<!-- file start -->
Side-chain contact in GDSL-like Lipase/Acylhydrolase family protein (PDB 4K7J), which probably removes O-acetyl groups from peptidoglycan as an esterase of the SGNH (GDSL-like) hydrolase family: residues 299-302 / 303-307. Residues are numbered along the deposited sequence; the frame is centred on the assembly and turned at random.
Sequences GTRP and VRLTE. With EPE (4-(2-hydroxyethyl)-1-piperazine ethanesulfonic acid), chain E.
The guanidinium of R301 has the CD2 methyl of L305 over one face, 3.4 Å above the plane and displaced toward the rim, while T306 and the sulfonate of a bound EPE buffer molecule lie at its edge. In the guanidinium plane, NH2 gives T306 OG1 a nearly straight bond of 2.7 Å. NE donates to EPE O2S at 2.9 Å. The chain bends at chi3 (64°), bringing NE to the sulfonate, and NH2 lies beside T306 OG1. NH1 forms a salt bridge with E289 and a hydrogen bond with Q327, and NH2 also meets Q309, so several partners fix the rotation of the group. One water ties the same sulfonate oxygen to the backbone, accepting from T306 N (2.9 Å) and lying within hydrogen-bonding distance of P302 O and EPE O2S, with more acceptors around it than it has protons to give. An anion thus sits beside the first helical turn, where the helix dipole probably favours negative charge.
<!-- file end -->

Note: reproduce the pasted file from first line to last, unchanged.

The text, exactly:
Side-chain contact in GDSL-like Lipase/Acylhydrolase family protein (PDB 4K7J), which probably removes O-acetyl groups from peptidoglycan as an esterase of the SGNH (GDSL-like) hydrolase family: residues 299-302 / 303-307. Residues are numbered along the deposited sequence; the frame is centred on the assembly and turned at random.
Sequences GTRP and VRLTE. With EPE (4-(2-hydroxyethyl)-1-piperazine ethanesulfonic acid), chain E.
The guanidinium of R301 has the CD2 methyl of L305 over one face, 3.4 Å above the plane and displaced toward the rim, while T306 and the sulfonate of a bound EPE buffer molecule lie at its edge. In the guanidinium plane, NH2 gives T306 OG1 a nearly straight bond of 2.7 Å. NE donates to EPE O2S at 2.9 Å. The chain bends at chi3 (64°), bringing NE to the sulfonate, and NH2 lies beside T306 OG1. NH1 forms a salt bridge with E289 and a hydrogen bond with Q327, and NH2 also meets Q309, so several partners fix the rotation of the group. One water ties the same sulfonate oxygen to the backbone, accepting from T306 N (2.9 Å) and lying within hydrogen-bonding distance of P302 O and EPE O2S, with more acceptors around it than it has protons to give. An anion thus sits beside the first helical turn, where the helix dipole probably favours negative charge.